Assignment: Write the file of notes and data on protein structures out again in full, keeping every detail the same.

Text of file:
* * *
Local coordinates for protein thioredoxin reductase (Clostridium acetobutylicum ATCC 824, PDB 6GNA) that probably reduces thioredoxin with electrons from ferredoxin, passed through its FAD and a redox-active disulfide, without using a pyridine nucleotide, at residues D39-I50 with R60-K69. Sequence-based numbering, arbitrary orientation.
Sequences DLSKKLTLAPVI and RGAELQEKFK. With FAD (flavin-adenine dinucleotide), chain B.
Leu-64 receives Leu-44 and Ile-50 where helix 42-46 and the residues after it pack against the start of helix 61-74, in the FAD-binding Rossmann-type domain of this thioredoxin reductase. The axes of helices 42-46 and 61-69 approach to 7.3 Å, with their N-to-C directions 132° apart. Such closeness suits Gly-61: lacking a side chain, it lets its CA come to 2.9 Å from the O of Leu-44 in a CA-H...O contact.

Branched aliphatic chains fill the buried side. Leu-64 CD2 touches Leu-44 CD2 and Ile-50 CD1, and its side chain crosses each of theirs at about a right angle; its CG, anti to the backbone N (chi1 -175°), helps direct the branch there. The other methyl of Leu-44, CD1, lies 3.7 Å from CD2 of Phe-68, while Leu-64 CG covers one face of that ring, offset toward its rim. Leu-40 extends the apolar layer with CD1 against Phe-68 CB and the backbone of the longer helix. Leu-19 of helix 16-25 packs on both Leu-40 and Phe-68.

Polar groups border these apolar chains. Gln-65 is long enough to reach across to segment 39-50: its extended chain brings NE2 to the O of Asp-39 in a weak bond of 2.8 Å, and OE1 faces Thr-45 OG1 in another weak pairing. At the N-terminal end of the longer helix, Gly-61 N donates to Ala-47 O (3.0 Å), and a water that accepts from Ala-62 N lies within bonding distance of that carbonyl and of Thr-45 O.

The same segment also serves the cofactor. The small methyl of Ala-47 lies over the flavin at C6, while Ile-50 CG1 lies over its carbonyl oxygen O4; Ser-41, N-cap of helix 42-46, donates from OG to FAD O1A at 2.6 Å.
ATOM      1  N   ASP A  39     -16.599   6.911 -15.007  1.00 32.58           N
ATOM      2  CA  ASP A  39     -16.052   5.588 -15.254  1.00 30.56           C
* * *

Local coordinates for protein thioredoxin reductase (Clostridium acetobutylicum ATCC 824, PDB 6GNA) that probably reduces thioredoxin with electrons from ferredoxin, passed through its FAD and a redox-active disulfide, without using a pyridine nucleotide, at residues D39-I50 with R60-K69. Sequence-based numbering, arbitrary orientation.
Sequences DLSKKLTLAPVI and RGAELQEKFK. With FAD (flavin-adenine dinucleotide), chain B.
Leu-64 receives Leu-44 and Ile-50 where helix 42-46 and the residues after it pack against the start of helix 61-74, in the FAD-binding Rossmann-type domain of this thioredoxin reductase. The axes of helices 42-46 and 61-69 approach to 7.3 Å, with their N-to-C directions 132° apart. Such closeness suits Gly-61: lacking a side chain, it lets its CA come to 2.9 Å from the O of Leu-44 in a CA-H...O contact.

Branched aliphatic chains fill the buried side. Leu-64 CD2 touches Leu-44 CD2 and Ile-50 CD1, and its side chain crosses each of theirs at about a right angle; its CG, anti to the backbone N (chi1 -175°), helps direct the branch there. The other methyl of Leu-44, CD1, lies 3.7 Å from CD2 of Phe-68, while Leu-64 CG covers one face of that ring, offset toward its rim. Leu-40 extends the apolar layer with CD1 against Phe-68 CB and the backbone of the longer helix. Leu-19 of helix 16-25 packs on both Leu-40 and Phe-68.

Polar groups border these apolar chains. Gln-65 is long enough to reach across to segment 39-50: its extended chain brings NE2 to the O of Asp-39 in a weak bond of 2.8 Å, and OE1 faces Thr-45 OG1 in another weak pairing. At the N-terminal end of the longer helix, Gly-61 N donates to Ala-47 O (3.0 Å), and a water that accepts from Ala-62 N lies within bonding distance of that carbonyl and of Thr-45 O.

The same segment also serves the cofactor. The small methyl of Ala-47 lies over the flavin at C6, while Ile-50 CG1 lies over its carbonyl oxygen O4; Ser-41, N-cap of helix 42-46, donates from OG to FAD O1A at 2.6 Å.
ATOM      1  N   ASP A  39     -16.599   6.911 -15.007  1.00 32.58           N
ATOM      2  CA  ASP A  39     -16.052   5.588 -15.254  1.00 30.56           C